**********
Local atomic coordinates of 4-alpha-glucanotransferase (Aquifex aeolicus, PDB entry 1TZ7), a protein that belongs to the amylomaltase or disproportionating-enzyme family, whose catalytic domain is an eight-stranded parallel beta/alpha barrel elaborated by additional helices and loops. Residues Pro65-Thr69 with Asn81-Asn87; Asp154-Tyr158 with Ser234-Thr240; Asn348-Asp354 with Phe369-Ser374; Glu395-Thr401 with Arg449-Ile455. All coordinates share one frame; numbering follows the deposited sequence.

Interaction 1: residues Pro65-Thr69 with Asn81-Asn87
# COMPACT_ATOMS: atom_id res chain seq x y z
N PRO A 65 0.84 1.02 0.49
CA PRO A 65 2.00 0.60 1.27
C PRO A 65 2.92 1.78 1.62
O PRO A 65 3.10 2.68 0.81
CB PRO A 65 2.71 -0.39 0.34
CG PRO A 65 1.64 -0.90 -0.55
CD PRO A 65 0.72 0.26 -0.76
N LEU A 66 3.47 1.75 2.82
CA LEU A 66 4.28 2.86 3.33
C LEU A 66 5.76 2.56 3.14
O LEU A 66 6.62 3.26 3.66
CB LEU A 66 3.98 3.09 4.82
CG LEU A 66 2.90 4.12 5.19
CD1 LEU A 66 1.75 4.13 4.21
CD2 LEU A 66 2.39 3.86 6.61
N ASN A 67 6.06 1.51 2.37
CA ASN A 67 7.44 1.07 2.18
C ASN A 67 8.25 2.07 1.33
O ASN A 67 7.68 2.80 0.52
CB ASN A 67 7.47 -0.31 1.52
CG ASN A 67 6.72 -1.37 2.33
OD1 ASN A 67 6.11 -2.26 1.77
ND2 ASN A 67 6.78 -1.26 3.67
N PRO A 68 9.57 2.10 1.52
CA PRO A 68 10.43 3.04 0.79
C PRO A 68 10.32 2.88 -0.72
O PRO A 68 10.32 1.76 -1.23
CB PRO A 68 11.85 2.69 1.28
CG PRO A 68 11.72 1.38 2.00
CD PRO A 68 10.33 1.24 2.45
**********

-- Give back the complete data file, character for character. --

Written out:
Local atomic coordinates of 4-alpha-glucanotransferase (Aquifex aeolicus, PDB entry 1TZ7), a protein that belongs to the amylomaltase or disproportionating-enzyme family, whose catalytic domain is an eight-stranded parallel beta/alpha barrel elaborated by additional helices and loops. Residues Pro65-Thr69 with Asn81-Asn87; Asp154-Tyr158 with Ser234-Thr240; Asn348-Asp354 with Phe369-Ser374; Glu395-Thr401 with Arg449-Ile455. All coordinates share one frame; numbering follows the deposited sequence.

Interaction 1: residues Pro65-Thr69 with Asn81-Asn87
# COMPACT_ATOMS: atom_id res chain seq x y z
N PRO A 65 0.84 1.02 0.49
CA PRO A 65 2.00 0.60 1.27
C PRO A 65 2.92 1.78 1.62
O PRO A 65 3.10 2.68 0.81
CB PRO A 65 2.71 -0.39 0.34
CG PRO A 65 1.64 -0.90 -0.55
CD PRO A 65 0.72 0.26 -0.76
N LEU A 66 3.47 1.75 2.82
CA LEU A 66 4.28 2.86 3.33
C LEU A 66 5.76 2.56 3.14
O LEU A 66 6.62 3.26 3.66
CB LEU A 66 3.98 3.09 4.82
CG LEU A 66 2.90 4.12 5.19
CD1 LEU A 66 1.75 4.13 4.21
CD2 LEU A 66 2.39 3.86 6.61
N ASN A 67 6.06 1.51 2.37
CA ASN A 67 7.44 1.07 2.18
C ASN A 67 8.25 2.07 1.33
O ASN A 67 7.68 2.80 0.52
CB ASN A 67 7.47 -0.31 1.52
CG ASN A 67 6.72 -1.37 2.33
OD1 ASN A 67 6.11 -2.26 1.77
ND2 ASN A 67 6.78 -1.26 3.67
N PRO A 68 9.57 2.10 1.52
CA PRO A 68 10.43 3.04 0.79
C PRO A 68 10.32 2.88 -0.72
O PRO A 68 10.32 1.76 -1.23
CB PRO A 68 11.85 2.69 1.28
CG PRO A 68 11.72 1.38 2.00
CD PRO A 68 10.33 1.24 2.45